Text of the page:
What Should Employers Be Doing Now?

These proposed regulations remind employers to stay vigilant in monitoring exempt classifications. Litigation challenging exempt classifications continues apace (and most often as class or collective actions sweeping in large numbers of employees with high dollar exposure in potential damages).

Recent class action lawsuits include challenges to the exempt status of health care workers such as Case Managers and Utilization Review Nurses. Glitches in the “salary basis” of payment (e.g., improperly reducing salary due to absence or damaged equipment) as well as failures to meet the requisite dollar cutoffs make for easy class action targets.

What can/should employers do now?

1) Evaluate which employees lose exempt status under the proposed increases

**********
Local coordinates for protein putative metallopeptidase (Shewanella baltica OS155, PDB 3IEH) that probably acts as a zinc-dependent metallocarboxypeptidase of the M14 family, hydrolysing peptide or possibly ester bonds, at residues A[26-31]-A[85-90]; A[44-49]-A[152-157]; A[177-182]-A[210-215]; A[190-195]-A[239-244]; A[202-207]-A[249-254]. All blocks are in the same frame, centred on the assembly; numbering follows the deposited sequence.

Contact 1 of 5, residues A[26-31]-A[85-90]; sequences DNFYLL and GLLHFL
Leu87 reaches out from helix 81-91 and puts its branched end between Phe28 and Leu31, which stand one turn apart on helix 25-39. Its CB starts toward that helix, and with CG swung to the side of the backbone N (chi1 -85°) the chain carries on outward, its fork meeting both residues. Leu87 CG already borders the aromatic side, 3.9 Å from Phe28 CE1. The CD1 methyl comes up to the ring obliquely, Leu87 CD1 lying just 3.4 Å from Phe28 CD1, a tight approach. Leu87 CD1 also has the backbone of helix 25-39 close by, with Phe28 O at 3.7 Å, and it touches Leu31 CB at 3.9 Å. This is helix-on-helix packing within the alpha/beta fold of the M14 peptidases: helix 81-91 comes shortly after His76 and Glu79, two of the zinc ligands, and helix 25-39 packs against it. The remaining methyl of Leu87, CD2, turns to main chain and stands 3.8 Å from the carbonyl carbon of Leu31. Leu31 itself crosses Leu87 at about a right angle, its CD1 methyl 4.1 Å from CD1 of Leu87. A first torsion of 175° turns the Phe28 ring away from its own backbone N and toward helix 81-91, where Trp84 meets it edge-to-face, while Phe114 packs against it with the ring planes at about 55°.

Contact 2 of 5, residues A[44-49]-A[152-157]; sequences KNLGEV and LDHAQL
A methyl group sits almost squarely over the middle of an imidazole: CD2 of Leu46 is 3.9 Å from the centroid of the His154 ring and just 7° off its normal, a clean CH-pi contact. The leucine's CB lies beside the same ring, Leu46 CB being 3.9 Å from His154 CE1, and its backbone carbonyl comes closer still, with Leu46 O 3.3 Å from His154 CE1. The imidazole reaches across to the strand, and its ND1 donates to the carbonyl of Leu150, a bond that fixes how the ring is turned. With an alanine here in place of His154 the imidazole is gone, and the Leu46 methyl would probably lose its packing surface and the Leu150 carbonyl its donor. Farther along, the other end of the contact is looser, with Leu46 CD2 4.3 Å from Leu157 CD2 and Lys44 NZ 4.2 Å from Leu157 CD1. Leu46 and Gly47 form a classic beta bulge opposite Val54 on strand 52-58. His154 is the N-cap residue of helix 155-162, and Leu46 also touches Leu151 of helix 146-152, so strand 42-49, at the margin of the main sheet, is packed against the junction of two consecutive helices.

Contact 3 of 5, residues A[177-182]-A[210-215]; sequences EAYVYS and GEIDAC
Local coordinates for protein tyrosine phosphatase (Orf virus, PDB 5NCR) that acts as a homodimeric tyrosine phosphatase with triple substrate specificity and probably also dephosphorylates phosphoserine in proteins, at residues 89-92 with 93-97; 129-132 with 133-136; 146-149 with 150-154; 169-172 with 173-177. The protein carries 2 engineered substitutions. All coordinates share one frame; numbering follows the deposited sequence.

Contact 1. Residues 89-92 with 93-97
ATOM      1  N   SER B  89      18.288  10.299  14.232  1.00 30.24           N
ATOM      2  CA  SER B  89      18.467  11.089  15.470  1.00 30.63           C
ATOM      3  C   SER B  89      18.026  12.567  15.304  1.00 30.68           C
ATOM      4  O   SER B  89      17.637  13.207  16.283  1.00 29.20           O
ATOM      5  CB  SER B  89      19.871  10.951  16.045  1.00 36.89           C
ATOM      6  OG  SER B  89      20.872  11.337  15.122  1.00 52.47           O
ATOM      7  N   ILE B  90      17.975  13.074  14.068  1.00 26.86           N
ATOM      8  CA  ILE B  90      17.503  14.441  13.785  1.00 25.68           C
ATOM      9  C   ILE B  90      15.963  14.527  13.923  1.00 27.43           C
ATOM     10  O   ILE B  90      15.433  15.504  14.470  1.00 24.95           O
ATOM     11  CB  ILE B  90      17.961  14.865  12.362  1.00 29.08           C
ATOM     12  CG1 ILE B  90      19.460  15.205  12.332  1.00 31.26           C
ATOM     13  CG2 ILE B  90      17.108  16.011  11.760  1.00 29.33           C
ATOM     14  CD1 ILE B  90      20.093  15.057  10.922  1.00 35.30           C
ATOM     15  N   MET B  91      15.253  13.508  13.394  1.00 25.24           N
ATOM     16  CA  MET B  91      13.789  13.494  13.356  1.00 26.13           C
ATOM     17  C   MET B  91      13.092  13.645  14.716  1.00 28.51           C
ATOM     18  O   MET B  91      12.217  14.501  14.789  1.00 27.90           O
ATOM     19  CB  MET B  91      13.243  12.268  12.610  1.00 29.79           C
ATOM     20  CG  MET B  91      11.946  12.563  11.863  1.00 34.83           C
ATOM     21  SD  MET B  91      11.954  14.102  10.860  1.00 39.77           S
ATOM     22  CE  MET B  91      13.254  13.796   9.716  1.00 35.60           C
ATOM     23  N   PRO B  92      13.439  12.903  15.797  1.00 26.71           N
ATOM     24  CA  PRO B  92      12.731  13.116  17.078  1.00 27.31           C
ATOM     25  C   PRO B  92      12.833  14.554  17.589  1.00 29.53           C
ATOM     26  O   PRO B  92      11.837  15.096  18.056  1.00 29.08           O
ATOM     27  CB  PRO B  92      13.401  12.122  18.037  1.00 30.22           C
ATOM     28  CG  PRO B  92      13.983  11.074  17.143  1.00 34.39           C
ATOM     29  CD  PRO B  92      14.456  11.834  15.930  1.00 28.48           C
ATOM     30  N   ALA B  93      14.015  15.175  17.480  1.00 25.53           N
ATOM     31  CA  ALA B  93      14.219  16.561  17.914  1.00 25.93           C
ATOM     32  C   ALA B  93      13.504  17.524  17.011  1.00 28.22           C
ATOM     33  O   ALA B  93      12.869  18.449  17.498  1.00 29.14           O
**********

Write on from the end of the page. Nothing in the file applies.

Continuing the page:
This is a simple eyeball test of a payroll run of exempt employees. If employees do fall below the thresholds, this is the time to consider whether—in the event the regulations are finalized—to increase salaries to retain the exemption or reclassify employees and pay overtime when they work more than 40 hours in a workweek.

A significant consideration in this analysis will be whether the employer is solid on the applicable job duties test. If not, this may be the time to reclassify to nonexempt. This consideration should involve counsel to ensure that those judgments remain privileged and not discoverable in litigation. Plus, whenever jobs are reclassified as nonexempt, that communication needs to be carefully vetted to avoid provoking litigation.